Posted by: sean | December 1, 2009

Afghan “expertise”

Spencer Ackerman had a post up the other day that highlights complaints about so-called experts on Afghanistan, and their penchant for a “neat tribal solution to all of Afghanistan’s problems.” I left a slightly offtopic comment pointing out Ackerman’s presence on a panel about the path forward in Afghanistan and Pakistan:

Something that is bothering me a lot these days is the question of “expertise” and the very low bar that has been set for knowledge of places like Afghanistan. It seems now that anyone and everyone who has an opinion about the place and has read the country’s wikipedia page is suddenly some kind of an expert. (Although this is certainly not limited to Afghanistan, it applies just as much to the Middle east, for starters.)

I remember you saying that you were on a panel talking on “the way forward in Afghanistan and Pakistan,” but I can’t imagine what would qualify you to be on a panel about a country you’ve visited for a couple of brief stints. And I’m not trying to pick on you here; there are all kinds of people talking a lot (and loudly) about Afghanistan who don’t really seem to know much at all about the country. To illustrate my point, how many of the people writing and talking about Afghanistan do you think can speak just one of the country’s languages? How many can even read a newspaper in Pashto or Dari?

Again, I’m not trying to pick on you here, and I’m not saying that you need to be a specialist in Central Asian anthropology to report on Afghanistan, or at least not on American policy there. But I’m afraid what we’re getting here is a complex country that’s only being seen through an American military/security prism. We’re allowing ourselves to be content with barstool anthropology, and it’s going to come back and bite us in the ass. We’ve convinced ourselves that we have a clear understanding of the country, when the truth is that the average Afghan dirt farmer probably understands American politics and culture better than many of our so-called experts understand Afghanistan.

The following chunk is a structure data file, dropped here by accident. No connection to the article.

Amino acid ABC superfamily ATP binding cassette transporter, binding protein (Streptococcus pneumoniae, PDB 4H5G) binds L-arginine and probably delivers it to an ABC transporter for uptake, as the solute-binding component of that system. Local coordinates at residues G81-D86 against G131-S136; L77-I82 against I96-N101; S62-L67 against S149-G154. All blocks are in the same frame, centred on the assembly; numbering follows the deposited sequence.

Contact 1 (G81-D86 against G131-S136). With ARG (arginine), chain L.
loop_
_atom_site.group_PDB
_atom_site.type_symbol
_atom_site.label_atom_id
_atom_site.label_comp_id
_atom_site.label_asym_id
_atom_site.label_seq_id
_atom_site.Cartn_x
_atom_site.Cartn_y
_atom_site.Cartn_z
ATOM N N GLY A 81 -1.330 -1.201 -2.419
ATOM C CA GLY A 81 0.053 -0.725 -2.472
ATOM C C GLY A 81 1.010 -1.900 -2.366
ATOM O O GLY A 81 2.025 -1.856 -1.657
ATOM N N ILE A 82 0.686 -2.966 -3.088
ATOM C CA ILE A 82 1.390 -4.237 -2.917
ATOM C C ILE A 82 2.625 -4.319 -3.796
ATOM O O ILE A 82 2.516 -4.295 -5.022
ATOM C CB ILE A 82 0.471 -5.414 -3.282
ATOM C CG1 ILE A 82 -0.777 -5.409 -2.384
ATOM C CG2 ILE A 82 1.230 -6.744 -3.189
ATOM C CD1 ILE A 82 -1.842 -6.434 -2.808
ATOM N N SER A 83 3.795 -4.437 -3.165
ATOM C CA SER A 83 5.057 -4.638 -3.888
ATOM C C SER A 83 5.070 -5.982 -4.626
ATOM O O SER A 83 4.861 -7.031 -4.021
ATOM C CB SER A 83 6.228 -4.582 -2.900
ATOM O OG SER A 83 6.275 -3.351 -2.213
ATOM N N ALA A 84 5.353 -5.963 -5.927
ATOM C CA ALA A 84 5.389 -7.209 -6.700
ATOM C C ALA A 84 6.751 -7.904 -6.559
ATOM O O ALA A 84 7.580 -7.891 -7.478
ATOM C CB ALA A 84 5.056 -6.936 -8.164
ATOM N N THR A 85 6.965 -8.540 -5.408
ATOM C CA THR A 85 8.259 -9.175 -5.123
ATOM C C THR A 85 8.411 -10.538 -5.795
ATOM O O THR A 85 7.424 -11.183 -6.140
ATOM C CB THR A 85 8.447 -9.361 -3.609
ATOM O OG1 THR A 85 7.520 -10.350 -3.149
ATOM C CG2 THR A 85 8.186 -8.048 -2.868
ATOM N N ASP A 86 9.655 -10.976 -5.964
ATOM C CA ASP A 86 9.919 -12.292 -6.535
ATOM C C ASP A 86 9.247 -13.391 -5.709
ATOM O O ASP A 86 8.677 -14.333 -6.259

Why aren’t we hearing from actual specialists of the country? Why aren’t we reading interviews with or commissioned op-eds from people like Olivier Roy or David Edwards?

I want to stress again here that I’m not trying to be a jerk or pick on Spencer, whose coverage I really appreciate. When it comes to beltway security intrigues, I think Ackerman is great. And I also appreciate that he has the honesty and ask critical questions about himself and the work he does. True to style, he’s addressed my concerns and has this to say about my earlier point:

I take the point, though. But I would say that if we’re talking about what the U.S.’s way forward is in Afghanistan and Pakistan (which is what my Netroots Nation panel was about), then, y’know, I don’t want to come across as an asshole or anything, but maybe I am qualified to give a perspective. If we’re talking about what Afghanistan or Pakistan should do to move forward, then I’m not remotely qualified.